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Merseyside takes over from Manchester

As the consultation on the Revised Draft Greater Manchester Spatial Framework (GMSF) closed at midnight on 18 March, it emerged that MHCLG had written to Andy Burnham confirming that £68 million of the agreed Outline Housing Package is unlikely to be made available to the Greater Manchester Combined Authority (GMCA). This is due to the reduction of the housing requirement to approximately 201,000 new homes, which represents a 7% reduction on the target agreed with Government as a basis for the Housing Package of 227,000.

Looking on with interest will be Liverpool City Region Combined Authority (LCRCA) which is currently seeking to progress a city region-wide Spatial Development Strategy (SDS). This will cover the six boroughs of Halton, Knowsley, Liverpool, St. Helens, Sefton and Wirral.

It was in 2015 that the Liverpool City Region Devolution Agreement was confirmed, establishing that control of a £900 million budget would be provided to LCRCA, to unlock the economic potential of the area.

The funding is dependent on the preparation of a framework for the city-region. This would exercise strategic planning powers to accelerate economic growth and new housing development throughout the area.

Despite this legally binding requirement there has been limited progress on the plan to date, other than preparation and publication of a draft Strategic Housing and Employment Land Market Assessment (SHELMA) in the summer of 2017. This document sought to identify the appropriate Objectively-Assessed Housing Need for each of the districts, and assess the anticipated demand for large-scale logistics (B8) uses up to 2037.

Any progress made by the SHELMA on housing numbers was somewhat overtaken by the introduction of the standard method for calculating local housing need, which was published in draft around the same time. In all but three of the eight authorities (Sefton, St. Helens and Wirral), the standard method housing figure was less than identified by the SHELMA.

Despite these delays it appears that significant progress is currently being made on strategic planning matters in LCRCA. Lead Planner, Mark Dickens, recently confirmed that a spatial development strategy (SDS) for the city region is being prepared and will be complete within two years. The SDS will establish strategic policies which seek to address matters including housing, climate change, environment, employment, health and retail.

This will be preceded by an updated SHELMA, which will identify areas of search for large scale logistics sites to meet the jobs growth requirement set out in the first document. This was expected in March 2019 but will now be published after the May elections. In light of the introduction of the standard method, the second SHELMA will not include any reference to housing numbers.

The SDS process will then begin with a scoping and visioning consultation in summer 2019, which will define the general direction of policy. This will be the first of two stages of engagement and comprises an informal consultation where the public will be asked to comment on key issues and to suggest high level policy options. The consultation is to be supported by an Integrated Impact Assessment.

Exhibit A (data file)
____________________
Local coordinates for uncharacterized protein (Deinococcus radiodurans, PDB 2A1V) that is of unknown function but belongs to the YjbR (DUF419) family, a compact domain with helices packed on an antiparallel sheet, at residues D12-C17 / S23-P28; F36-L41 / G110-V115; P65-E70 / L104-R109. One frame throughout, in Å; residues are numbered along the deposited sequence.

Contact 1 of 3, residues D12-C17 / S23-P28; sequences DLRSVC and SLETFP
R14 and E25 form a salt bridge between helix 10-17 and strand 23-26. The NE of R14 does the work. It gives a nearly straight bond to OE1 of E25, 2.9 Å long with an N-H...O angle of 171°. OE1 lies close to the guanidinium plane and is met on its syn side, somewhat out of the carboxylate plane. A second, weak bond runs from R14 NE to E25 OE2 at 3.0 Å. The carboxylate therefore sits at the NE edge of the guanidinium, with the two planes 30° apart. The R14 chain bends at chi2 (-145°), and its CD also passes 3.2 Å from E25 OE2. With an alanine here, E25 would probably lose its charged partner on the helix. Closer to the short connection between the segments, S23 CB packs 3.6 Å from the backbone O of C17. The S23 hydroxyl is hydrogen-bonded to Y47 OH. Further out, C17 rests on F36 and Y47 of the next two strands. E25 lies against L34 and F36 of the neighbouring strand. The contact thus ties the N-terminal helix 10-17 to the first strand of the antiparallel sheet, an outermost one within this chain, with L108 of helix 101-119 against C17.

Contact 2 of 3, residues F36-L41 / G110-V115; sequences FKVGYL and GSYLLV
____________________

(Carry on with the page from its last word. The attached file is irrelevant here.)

The second and only statutory consultation is due to take place in the summer 2020, after the mayoral elections. This will comprise the fully formed pre-submission version of the SDS, and will be supported by evidence base documents including a Sustainability Appraisal and Viability Assessment.

It has been confirmed that the SDS will not include housing allocations. This is because the Combined Authority does not believe that the current SDS regulations – which are different to those of a typical Development Plan – allow them to do so. However, it will address matters of housing distribution. At this stage it is thought that each of the boroughs will meet its own minimum needs, with selected districts identifying an additional layer of ‘pro-growth’ development.

This is a different approach to GM where the latest draft of the strategy established that half of the ten councils will not meet their minimum needs, with the shortfall distributed amongst the other five (principally Manchester and Salford).

The lack of residential allocations within the LCR SDS raises significant questions for housebuilders as to the relevance of the process for them. The majority of key decisions on housing are likely to be made locally as part of the Local Plan process, and this could lead to a lack of engagement and crucial buy-in from key stakeholders for the LCR SDS process.

The Issues and Options consultation represents a key opportunity for developers to argue for an increase in the remit of the SDS, beyond matters largely aimed at social and environmental issues. Planners at the GMCA are consulting with MHCLG to change the regulations to allow housing allocations to be made through the SDS process. Developers may wish to take this opportunity to lobby LCR to also take similar action. Representations should also continue to make the case for higher levels of growth in Liverpool, beyond the statutory minimum figures, given the likely reduction in Government funding for the GM region.

For more information please contact Mike O'Brien.

15 April 2019